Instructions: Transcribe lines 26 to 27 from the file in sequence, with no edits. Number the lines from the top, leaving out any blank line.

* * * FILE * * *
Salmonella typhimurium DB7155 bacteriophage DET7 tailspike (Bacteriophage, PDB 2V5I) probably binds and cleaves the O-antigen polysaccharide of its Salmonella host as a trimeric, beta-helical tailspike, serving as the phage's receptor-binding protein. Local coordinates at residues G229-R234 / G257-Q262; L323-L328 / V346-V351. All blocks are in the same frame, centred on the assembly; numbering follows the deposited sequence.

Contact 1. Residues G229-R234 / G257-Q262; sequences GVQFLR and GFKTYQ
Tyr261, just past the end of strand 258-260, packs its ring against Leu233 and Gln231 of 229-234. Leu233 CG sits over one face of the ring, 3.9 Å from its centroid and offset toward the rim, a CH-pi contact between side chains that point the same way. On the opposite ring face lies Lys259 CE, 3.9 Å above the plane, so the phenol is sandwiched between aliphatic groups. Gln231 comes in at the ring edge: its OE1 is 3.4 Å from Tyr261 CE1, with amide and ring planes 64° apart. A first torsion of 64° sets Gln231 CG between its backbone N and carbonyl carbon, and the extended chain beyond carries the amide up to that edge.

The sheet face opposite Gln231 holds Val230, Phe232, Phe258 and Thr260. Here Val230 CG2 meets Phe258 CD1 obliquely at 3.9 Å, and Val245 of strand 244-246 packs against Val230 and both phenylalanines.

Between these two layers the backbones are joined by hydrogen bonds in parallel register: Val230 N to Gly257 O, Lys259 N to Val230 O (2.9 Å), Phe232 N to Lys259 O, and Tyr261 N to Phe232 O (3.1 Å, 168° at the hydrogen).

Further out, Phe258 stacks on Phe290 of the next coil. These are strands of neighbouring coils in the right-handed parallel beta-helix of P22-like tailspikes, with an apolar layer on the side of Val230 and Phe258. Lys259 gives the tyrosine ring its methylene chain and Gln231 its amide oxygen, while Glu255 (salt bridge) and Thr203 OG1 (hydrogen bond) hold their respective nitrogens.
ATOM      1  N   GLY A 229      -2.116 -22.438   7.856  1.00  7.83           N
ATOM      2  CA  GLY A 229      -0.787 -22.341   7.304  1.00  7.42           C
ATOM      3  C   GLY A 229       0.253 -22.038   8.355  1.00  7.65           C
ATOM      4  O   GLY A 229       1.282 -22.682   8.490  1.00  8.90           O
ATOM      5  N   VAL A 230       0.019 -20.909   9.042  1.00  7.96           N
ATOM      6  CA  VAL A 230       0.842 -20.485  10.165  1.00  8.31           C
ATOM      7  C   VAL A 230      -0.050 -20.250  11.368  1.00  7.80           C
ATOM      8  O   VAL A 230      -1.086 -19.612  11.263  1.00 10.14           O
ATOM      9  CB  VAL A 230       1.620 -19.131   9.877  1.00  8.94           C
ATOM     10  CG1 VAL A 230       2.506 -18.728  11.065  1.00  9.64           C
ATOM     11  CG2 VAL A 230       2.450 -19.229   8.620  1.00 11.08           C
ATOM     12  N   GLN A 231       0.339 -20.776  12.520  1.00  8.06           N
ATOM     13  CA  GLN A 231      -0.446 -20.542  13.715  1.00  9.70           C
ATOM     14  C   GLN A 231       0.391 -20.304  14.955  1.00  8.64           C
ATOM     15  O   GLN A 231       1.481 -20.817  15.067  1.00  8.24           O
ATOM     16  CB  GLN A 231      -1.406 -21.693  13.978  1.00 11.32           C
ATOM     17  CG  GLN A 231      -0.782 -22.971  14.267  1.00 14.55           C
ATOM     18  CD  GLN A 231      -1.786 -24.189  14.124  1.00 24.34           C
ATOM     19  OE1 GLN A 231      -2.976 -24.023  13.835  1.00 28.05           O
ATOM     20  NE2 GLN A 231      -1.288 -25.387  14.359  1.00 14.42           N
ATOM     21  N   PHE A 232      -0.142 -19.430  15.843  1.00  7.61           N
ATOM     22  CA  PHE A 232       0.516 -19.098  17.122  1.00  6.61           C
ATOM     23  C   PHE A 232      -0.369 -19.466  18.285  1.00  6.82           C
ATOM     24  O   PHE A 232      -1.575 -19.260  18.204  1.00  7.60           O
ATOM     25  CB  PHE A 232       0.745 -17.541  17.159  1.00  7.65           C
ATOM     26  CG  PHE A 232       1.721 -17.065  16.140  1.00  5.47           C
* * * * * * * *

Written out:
ATOM     20  NE2 GLN A 231      -1.288 -25.387  14.359  1.00 14.42           N
ATOM     21  N   PHE A 232      -0.142 -19.430  15.843  1.00  7.61           N